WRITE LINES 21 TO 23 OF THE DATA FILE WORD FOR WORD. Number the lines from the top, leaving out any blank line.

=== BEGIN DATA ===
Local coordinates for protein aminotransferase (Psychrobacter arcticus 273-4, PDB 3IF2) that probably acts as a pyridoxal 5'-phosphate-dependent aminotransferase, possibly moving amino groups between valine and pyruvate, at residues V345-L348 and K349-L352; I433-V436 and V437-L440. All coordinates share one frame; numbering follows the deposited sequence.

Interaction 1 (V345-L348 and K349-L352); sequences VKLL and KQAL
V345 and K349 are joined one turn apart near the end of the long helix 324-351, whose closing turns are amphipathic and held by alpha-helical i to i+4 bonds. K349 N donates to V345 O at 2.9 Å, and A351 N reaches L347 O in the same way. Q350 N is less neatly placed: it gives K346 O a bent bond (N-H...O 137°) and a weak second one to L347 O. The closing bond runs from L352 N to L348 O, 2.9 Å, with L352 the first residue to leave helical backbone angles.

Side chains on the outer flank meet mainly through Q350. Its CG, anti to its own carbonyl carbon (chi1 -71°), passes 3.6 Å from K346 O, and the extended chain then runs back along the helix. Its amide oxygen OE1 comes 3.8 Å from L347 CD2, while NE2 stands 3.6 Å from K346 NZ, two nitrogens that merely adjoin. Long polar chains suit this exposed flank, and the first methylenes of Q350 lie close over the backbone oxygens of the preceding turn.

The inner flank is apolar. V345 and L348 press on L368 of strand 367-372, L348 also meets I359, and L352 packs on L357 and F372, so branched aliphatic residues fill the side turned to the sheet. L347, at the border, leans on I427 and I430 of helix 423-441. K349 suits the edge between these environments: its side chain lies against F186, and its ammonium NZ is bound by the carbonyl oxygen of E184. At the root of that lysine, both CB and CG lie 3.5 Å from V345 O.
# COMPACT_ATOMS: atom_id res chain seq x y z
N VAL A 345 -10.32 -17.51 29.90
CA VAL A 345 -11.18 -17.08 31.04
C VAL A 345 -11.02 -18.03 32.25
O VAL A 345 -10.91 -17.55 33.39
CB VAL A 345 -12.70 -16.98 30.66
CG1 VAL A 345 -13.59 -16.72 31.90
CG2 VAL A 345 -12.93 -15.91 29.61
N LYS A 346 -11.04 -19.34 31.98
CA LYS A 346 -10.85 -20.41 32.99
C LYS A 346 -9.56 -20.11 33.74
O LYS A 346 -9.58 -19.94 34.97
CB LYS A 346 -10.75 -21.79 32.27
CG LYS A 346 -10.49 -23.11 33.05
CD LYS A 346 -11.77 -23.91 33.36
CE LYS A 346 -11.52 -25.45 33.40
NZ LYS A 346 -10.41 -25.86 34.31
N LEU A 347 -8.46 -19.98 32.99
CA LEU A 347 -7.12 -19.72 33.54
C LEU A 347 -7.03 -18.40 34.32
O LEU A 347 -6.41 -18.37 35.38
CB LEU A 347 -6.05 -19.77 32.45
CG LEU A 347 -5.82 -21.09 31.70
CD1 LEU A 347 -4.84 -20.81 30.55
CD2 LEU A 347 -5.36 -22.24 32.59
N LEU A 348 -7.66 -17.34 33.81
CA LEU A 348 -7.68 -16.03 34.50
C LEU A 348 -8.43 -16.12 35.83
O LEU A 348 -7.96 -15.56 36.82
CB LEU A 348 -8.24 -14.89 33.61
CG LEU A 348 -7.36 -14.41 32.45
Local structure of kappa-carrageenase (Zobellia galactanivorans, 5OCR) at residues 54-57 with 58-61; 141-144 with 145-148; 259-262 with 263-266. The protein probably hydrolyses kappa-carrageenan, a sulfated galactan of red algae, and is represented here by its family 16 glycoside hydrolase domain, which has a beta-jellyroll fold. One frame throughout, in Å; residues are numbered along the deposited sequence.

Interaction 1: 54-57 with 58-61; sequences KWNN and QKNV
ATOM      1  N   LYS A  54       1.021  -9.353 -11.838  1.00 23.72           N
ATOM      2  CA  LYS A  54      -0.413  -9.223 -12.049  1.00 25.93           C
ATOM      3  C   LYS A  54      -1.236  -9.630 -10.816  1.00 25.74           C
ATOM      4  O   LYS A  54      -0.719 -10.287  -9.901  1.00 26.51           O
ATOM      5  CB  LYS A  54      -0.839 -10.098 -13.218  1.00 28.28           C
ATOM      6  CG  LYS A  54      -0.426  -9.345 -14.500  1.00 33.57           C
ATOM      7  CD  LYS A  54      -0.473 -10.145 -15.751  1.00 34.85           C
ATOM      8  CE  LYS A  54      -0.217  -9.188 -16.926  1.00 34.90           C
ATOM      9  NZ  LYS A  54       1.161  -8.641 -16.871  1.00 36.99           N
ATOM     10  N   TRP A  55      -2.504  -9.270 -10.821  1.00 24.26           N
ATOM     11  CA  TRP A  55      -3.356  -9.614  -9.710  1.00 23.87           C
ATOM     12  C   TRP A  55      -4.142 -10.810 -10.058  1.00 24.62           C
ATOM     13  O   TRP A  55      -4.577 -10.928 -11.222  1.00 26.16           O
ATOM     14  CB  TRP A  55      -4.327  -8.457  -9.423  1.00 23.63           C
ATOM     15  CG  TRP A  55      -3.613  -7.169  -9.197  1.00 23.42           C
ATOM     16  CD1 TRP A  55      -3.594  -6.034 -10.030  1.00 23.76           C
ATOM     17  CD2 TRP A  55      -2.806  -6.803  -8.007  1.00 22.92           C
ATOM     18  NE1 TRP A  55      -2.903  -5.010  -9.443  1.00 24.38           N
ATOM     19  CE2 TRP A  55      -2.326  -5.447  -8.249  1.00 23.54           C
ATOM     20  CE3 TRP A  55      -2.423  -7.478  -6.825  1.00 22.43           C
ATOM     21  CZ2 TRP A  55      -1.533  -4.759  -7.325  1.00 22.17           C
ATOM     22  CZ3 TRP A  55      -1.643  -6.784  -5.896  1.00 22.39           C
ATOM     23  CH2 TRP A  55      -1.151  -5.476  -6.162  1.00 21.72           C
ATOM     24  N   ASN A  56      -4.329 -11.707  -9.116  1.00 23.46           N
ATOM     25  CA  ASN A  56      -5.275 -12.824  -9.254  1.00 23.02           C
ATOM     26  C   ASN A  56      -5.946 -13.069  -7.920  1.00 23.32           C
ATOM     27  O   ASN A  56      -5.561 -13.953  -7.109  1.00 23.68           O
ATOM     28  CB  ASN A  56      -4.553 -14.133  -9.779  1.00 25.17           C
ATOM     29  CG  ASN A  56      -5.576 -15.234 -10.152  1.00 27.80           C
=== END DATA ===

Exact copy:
CE LYS A 346 -11.52 -25.45 33.40
NZ LYS A 346 -10.41 -25.86 34.31
N LEU A 347 -8.46 -19.98 32.99